Understanding Cliven Bundy’s struggles
By Laura Hage Perkins- As an old rancher’s daughter and by necessity a sagebrush historian, I have become forcibly reminded at how little people know about legal land conflicts in the west. Mr. Cliven Bundy and the BLM have put the whole conversation in the news and there is surprisingly little understanding on the part of political commentators and legal analysts. However, there is a very important piece of science that everyone forgets. How do you settle and work the land if it never rains and never snows?
The west was settled first on water. Without water there was no way to survive on the land. Claim to title always involved claiming water first, then using it to establish claim on the land, because the claim to land was always through being able to prove beneficial use. These land claims were done one of two ways: The first was the traditional 160 acre patent that people quickly built their homestead on. This included a separate claim to creeks or springs that could support and water the 160 acres. The second was to claim just the water and whatever use easement was attached to the water for the purpose of proving beneficial use. There were grazing easements, mining easements, logging easements, etc. In this way a person could use the land without excluding others from other easement rights. Because the arid west wasn’t as suitable for exclusive farming, ranching became the prevailing permanent economic use. It cohabitated easily with a lot of other permanent and temporary easements and it revolved around the controlling factor, water.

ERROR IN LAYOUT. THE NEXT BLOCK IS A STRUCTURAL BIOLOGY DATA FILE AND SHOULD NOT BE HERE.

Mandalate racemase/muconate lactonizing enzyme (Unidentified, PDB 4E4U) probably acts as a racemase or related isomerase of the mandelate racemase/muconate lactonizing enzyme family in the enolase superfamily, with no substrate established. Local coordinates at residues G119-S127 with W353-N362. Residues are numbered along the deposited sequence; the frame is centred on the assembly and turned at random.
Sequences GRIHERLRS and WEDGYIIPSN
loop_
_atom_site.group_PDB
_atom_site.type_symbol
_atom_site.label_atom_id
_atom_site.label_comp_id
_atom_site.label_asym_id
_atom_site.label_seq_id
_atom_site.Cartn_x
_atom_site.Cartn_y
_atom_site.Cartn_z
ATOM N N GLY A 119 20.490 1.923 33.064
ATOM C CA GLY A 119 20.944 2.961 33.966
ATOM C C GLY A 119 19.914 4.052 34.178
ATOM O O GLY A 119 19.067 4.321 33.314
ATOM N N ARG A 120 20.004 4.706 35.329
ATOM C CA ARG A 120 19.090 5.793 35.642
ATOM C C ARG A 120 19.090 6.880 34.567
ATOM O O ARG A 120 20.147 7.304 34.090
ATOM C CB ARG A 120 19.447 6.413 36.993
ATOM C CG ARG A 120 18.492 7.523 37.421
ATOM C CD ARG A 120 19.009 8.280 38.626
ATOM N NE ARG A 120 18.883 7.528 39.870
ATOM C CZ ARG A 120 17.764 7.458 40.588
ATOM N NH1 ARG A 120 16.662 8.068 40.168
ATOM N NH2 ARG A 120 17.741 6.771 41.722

When a territory became settled, statehood ensued. The transfer of sovereignty went from the US Government to the state. The state became the sovereign law governing body over the land. Its laws defined what the people determined as property. For example, in the State of Nevada, stock water rights are defined and protected under law. The State Water Engineers Office has the charge of keeping accurate records and of each separate water owner and adjudicates the water as a matter of fact. However, the full title to the land outside of the water could not be transferred to the individual people because there was no exclusive deed to pass. So the government held a type of title back as the land could not be totally transferred to its individual owners. It was still land that could be settled by other uses. At the creation of the BLM and Forest Service the land agencies claimed dictatorial power over any land that did not have property rights attached. This excluded all farms, ranches, mines, logging, roads, etc. In fact it left very little for the federal government to do except transfer title from one user to the next as each put the land under state law into use.